Total Decides to Move Forward with Big China Gas Project
BEIJING (Dow Jones Newswires), November 10, 2008
French oil major Total SA and Chinese state oil company PetroChina Co. are close to giving the go-ahead to develop a major natural gas block in northwestern China, after exploration and evaluation lasting two and a half years.
Should the venture at the Sulige field in Inner Mongolia region go ahead, it will be the latest in a series of deals in which China has called on a Western company to help it develop geologically or technically complex gas reserves on the mainland.
In December 2007, Chevron Corp. won the right to develop the high-sulfur Chuandongbei block in southwestern China's Sichuan province, in a production-sharing pact with China National Petroleum Corp., parent of PetroChina.
"Total has completed a production plan and will give it to PetroChina soon, which in turn will then pass it to the National Development and Reform Commission for its approval," said a person familiar with the French company's China operations.
Under its original contract, Total was obliged to say by late October or early November 2008 if it wanted to push ahead to the production stage, the person said.
It is not clear yet how much money will be poured into the gas project or, once the go ahead is given by economic planner NDRC, what the schedule for commercial output will be and how much gas will be brought to market.
"We'll definitely go ahead on the development of the Sulige South field, but have not received Total's overall development plan," said a PetroChina executive.
The official said both sides are still in commercial negotiations on the investment.
Total's spokeswoman in Beijing declined to comment immediately.
The Chinese government aims to have gas account for 5.3% of the country's energy mix by 2010, almost double the 2.8% share in 2005.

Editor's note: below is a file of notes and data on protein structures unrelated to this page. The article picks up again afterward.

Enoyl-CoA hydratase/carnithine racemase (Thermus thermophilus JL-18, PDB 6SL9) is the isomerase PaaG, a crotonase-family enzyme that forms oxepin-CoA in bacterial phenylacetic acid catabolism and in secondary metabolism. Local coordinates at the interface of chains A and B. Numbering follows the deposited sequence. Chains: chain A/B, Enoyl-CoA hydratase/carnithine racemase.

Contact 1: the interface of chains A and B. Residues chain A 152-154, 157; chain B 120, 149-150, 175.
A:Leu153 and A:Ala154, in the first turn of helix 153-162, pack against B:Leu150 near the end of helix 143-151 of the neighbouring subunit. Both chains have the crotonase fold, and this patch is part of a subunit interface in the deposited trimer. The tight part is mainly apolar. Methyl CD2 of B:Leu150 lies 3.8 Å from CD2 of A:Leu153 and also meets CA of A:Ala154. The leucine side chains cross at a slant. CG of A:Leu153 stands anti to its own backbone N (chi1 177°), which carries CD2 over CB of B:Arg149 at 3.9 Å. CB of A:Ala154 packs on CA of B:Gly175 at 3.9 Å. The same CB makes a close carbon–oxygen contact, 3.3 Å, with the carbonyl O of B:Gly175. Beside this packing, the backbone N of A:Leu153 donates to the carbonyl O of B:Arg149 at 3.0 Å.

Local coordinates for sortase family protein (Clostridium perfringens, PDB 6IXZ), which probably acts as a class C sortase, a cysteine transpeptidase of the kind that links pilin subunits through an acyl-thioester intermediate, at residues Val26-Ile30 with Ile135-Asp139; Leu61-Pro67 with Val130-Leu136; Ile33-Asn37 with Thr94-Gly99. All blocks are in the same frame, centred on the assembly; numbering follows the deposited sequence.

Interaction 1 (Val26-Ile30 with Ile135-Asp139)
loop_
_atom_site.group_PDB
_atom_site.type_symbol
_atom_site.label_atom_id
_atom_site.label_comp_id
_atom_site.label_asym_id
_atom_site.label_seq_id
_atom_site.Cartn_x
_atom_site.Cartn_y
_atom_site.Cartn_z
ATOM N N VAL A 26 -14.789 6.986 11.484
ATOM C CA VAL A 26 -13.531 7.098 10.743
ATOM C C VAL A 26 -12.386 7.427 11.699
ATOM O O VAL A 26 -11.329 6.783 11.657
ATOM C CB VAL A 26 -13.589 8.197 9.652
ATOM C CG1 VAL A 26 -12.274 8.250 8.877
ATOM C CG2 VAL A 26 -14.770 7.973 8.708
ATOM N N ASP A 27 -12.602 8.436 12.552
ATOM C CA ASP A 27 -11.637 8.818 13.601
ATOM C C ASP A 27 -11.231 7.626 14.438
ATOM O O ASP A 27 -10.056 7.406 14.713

To achieve this, several liquefied natural gas receiving terminals are being built on the southern and eastern coastline, and extensive offshore exploration work is underway in the East China Sea and South China Sea. In addition, onshore projects, including in difficult areas, are being expanded, and various cross-border pipeline deals with Russia, Myanmar and Central Asian countries have been or are being negotiated.
It is part of the Sulige field, one of the most resource-rich areas in China and itself part of the giant Changqing oil and gas field.
Sulige has proven reserves of more than 534 billion cubic meters, according to a statement on CNPC's Web site.
In 2006, Total and PetroChina signed a production-sharing contract for the evaluation, development and production of natural gas in the block which at the time had proven reserves of more than 100 billion cubic meters.
"This is a highly challenging project due to the very tight nature of the gas reservoirs, at circa 3,500 meters in depth," said Total in its China Web site.
Total has proven expertise in gas an oil reserves at great depth, in areas with difficult terrain and in developing reserves with high sulfur content, the Web site said.
PetroChina says it expects gas output from the Sulige field to grow to 20 million cubic meters a day by end 2008.
Earlier this year, CNPC said output at the Changqing was expected to reach 30 million metric tons of oil equivalent by the end of 2009.
In June this year, PetroChina put China's largest natural gas processing plant into operation at the Sulige field, a unit capable of processing 5 billion cubic meters of natural gas a year. It has another smaller processing unit in operation and plans to build a third one.
The gas from the field is both piped to Beijing and used to serve local needs.
PetroChina also has an agreement with Royal Dutch Shell PLC to assess gas reservers in a nearby area.
Copyright (c) 2008 Dow Jones & Company, Inc.
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